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Ingredient
To “mull” a beverage is to heat it with other ingredients to impart a 
flavor. We mulled over several formulas before choosing this one with
its pungent punch.
Here’s a great rub to use on meats that will be smoked or grilled. Since anchos are sold in fairly pliable condition, place them in the oven on low heat until they are brittle.
When I write “flavored,” I mean it, as I have chosen the chiles that 
impart the most distinct flavors. The raisiny flavor of the pasilla
melds with the apricot overtones of the habanero and the earthiness of
the New Mexican chile to create a finely-tuned fiery sipping vodka. Of
course, use an excellent vodka like Stolichnaya or Absolut. Note: This
recipe requires advance preparation.

Extra stuffing may be put in a buttered casserole dish and baked, covered, at 350 degrees F. for about 30 minutes.

This sauce is an excellent accompaniment to grilled meats, including sausages, as well as cold meats (beef, tongue, pork, ham) and smoked fish (salmon, sprats). You can find this recipe and others in the article Siberian Hot Stuff By Sharon Hudgins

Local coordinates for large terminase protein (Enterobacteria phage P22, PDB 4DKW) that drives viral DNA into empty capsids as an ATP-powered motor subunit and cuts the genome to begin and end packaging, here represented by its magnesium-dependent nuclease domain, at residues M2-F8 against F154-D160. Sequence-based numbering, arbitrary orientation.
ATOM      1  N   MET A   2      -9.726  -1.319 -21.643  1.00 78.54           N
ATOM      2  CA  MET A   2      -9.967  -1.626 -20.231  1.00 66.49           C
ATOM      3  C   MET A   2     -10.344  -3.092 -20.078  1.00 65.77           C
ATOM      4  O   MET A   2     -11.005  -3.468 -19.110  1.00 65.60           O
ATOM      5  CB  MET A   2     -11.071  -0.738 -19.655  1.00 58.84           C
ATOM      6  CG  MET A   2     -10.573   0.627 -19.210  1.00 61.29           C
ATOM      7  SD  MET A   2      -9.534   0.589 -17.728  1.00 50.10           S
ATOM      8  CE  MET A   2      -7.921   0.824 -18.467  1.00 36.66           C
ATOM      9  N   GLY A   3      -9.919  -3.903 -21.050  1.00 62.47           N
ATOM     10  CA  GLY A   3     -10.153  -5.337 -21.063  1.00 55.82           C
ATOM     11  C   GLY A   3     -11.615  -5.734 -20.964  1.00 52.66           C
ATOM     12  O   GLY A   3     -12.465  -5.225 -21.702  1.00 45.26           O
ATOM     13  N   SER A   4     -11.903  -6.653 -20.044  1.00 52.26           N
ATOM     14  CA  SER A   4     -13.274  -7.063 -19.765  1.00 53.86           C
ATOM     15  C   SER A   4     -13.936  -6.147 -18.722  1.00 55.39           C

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Boneless pork loin is naturally very lean and very easy to overcook, so watch it carefully. The apple stuffing nicely compliments the relatively mild flavor of the pork. Serve with roasted sweet potato wedges, sugar snap peas, and cranberry sauce. Note: This recipe requires some advanced preparation.

This easy sweet-hot glaze, developed by fisherman James Perez (formerly the Home Shore), demonstrates a perfect marriage between fruit and Alaska salmon. Delicious on any cut of salmon, this glaze (enough for 2 pounds of fish) can be used with either grilled or baked fish.
In this land of the pampas and gauchos, beef is king. And beef is a traditional filling for empanadas that are a very popular appetizer, snack and/or picnic fare in Argentina. This recipe is rather similar to a Puerto Rican picadillo, so substitute pork if you wish.

A Recipe From:

300 Big & Bold Barbecue & Grilling Recipes

 

by Karen Adler and Judith Fertig

 

This recipe and others can be found in the Book Excerpt: 300 Big & Bold Barbecue & Grilling Recipes.


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A parrilla is a simple grill in Argentina, but the wonders it can create! As barbecue expert Steven Raichlen noted, “Argentina can be a forbidding place for a vegetarian.” Chimichurri is the sauce most commonly served with beef straight from the parrilla, and there are dozens—if not hundreds—of variations of it, and a debate about whether it should contain chiles. You know which side we favor, and our version of chimichurri contains green ají chiles. Since cattle are so large in Argentina, why not use a huge steak? Serve with grilled sweet potato and poblano chile kabobs, and black beans and rice.

 

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